Using glycol directly in the second stage of the HX creates a tremendous short term cooling load on the system, often times increasing the temperature of your entire cooling loop and in some cases you will end up using your chilled beer that is being stored in brite or conditioning tanks to assist in bringing the glycol loop temperature down after processing Wort. Often this short term cooling load is actually greater than your entire cellar load- so brewers will simply size the glycol chiller system for the Second Stage Wort Load and during this 30-60 minutes dedicate all of their cooling to the Wort HX.



Using a CLT will take the very high short term load and spread it out over an extended period (essentially you'll have all of the time between brewing batches to cool down the CLT). This enables you to operate with a smaller HP Chiller System.



I'm sure you are more looking for feed back from breweries on this thread, but wanted to throw these points in.

Good Luck,

Jim

eoconnor101
07-14-2014, 02:48 PM
Say the coolest we wanted to get wort down to was 62 degrees for pitching, is this feasible in a single stage chiller running cold liquor at 40 degrees in a 1:1 ratio to reclaim hot water?

What would you think about having a two stage chiller, and only using the glycol in the second stage when trying to drop it to 60-62 degrees?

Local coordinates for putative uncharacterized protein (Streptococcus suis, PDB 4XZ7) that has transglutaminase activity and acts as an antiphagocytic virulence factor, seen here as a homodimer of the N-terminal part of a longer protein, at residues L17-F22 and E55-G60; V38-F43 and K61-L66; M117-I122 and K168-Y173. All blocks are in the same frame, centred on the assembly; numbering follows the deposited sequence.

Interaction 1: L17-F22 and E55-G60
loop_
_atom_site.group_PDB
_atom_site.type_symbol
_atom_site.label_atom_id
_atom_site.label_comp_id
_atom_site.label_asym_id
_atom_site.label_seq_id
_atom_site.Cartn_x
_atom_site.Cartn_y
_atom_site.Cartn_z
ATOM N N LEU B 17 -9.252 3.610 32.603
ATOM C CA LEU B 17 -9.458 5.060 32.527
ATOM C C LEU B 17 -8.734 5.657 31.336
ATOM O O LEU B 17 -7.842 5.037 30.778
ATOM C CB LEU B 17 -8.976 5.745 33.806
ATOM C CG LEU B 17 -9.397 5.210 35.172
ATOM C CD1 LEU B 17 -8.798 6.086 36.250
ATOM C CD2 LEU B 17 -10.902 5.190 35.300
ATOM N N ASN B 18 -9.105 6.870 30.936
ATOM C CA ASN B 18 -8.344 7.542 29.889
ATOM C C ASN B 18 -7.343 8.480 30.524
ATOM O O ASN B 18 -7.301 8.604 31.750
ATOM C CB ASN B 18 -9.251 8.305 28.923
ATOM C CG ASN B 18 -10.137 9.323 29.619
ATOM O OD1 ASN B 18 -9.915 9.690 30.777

The chiller will be a four compressor unit with a total horsepower of around 55 HP.

Cheers

Starcat
07-15-2014, 07:22 AM
Say the coolest we wanted to get wort down to was 62 degrees for pitching, is this feasible in a single stage chiller running cold liquor at 40 degrees in a 1:1 ratio to reclaim hot water?

What would you think about having a two stage chiller, and only using the glycol in the second stage when trying to drop it to 60-62 degrees?

The chiller will be a four compressor unit with a total horsepower of around 55 HP.

Cheers

What 2 stage means is a 2 compressor system on a common evaporator, so you need to imagine 2 refrigerant circuits usually staged 2 degrees apart that cool the same fluid in and out to your well. Its not 2 separate glycol circuits. That is achieved with separate units. So if I had a calculated load for my new brewery at 5 HP, I might see if Pro or another outfit could build me a 6 HP 2 stage unit....that is 2, 3 HP compressors. With a 2 stage unit you can have some extra cooling power when needed if you have slightly oversized and then you will only ramp up one stage under lighter load. Also you can lose one compressor circuit and not be completely down. ON your 4 compressor system they run very much the same with controls that stage up and down with respect to load.

jimvgjr
07-15-2014, 01:19 PM
Say the coolest we wanted to get wort down to was 62 degrees for pitching, is this feasible in a single stage chiller running cold liquor at 40 degrees in a 1:1 ratio to reclaim hot water?

What would you think about having a two stage chiller, and only using the glycol in the second stage when trying to drop it to 60-62 degrees?

The chiller will be a four compressor unit with a total horsepower of around 55 HP.

Cheers